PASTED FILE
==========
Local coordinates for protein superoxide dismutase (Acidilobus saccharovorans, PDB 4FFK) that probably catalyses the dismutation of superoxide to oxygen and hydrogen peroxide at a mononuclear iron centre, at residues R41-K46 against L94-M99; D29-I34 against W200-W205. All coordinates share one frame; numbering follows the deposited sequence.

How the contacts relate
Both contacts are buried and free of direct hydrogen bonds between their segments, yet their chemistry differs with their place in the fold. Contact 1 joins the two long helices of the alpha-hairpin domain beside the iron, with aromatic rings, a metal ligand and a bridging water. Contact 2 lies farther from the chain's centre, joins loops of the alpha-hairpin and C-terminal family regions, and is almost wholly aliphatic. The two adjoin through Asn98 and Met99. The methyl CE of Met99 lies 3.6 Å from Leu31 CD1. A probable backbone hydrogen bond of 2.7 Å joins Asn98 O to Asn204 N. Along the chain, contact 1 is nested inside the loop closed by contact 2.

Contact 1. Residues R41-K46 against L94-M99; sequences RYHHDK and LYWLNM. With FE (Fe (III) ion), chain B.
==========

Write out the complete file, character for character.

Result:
Local coordinates for protein superoxide dismutase (Acidilobus saccharovorans, PDB 4FFK) that probably catalyses the dismutation of superoxide to oxygen and hydrogen peroxide at a mononuclear iron centre, at residues R41-K46 against L94-M99; D29-I34 against W200-W205. All coordinates share one frame; numbering follows the deposited sequence.

How the contacts relate
Both contacts are buried and free of direct hydrogen bonds between their segments, yet their chemistry differs with their place in the fold. Contact 1 joins the two long helices of the alpha-hairpin domain beside the iron, with aromatic rings, a metal ligand and a bridging water. Contact 2 lies farther from the chain's centre, joins loops of the alpha-hairpin and C-terminal family regions, and is almost wholly aliphatic. The two adjoin through Asn98 and Met99. The methyl CE of Met99 lies 3.6 Å from Leu31 CD1. A probable backbone hydrogen bond of 2.7 Å joins Asn98 O to Asn204 N. Along the chain, contact 1 is nested inside the loop closed by contact 2.

Contact 1. Residues R41-K46 against L94-M99; sequences RYHHDK and LYWLNM. With FE (Fe (III) ion), chain B.